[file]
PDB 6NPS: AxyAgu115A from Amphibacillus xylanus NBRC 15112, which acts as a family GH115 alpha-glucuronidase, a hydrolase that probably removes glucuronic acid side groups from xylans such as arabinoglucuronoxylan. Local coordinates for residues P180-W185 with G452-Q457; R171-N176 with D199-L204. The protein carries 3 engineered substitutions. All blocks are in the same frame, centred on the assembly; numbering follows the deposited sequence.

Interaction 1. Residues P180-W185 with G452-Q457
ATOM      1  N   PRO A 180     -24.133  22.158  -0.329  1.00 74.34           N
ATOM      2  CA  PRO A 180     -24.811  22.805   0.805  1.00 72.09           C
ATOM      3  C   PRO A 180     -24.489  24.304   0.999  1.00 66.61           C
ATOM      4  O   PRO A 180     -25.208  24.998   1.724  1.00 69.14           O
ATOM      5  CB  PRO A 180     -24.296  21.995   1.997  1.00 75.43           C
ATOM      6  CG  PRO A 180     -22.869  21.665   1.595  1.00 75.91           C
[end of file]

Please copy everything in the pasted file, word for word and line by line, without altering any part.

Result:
PDB 6NPS: AxyAgu115A from Amphibacillus xylanus NBRC 15112, which acts as a family GH115 alpha-glucuronidase, a hydrolase that probably removes glucuronic acid side groups from xylans such as arabinoglucuronoxylan. Local coordinates for residues P180-W185 with G452-Q457; R171-N176 with D199-L204. The protein carries 3 engineered substitutions. All blocks are in the same frame, centred on the assembly; numbering follows the deposited sequence.

Interaction 1. Residues P180-W185 with G452-Q457
ATOM      1  N   PRO A 180     -24.133  22.158  -0.329  1.00 74.34           N
ATOM      2  CA  PRO A 180     -24.811  22.805   0.805  1.00 72.09           C
ATOM      3  C   PRO A 180     -24.489  24.304   0.999  1.00 66.61           C
ATOM      4  O   PRO A 180     -25.208  24.998   1.724  1.00 69.14           O
ATOM      5  CB  PRO A 180     -24.296  21.995   1.997  1.00 75.43           C
ATOM      6  CG  PRO A 180     -22.869  21.665   1.595  1.00 75.91           C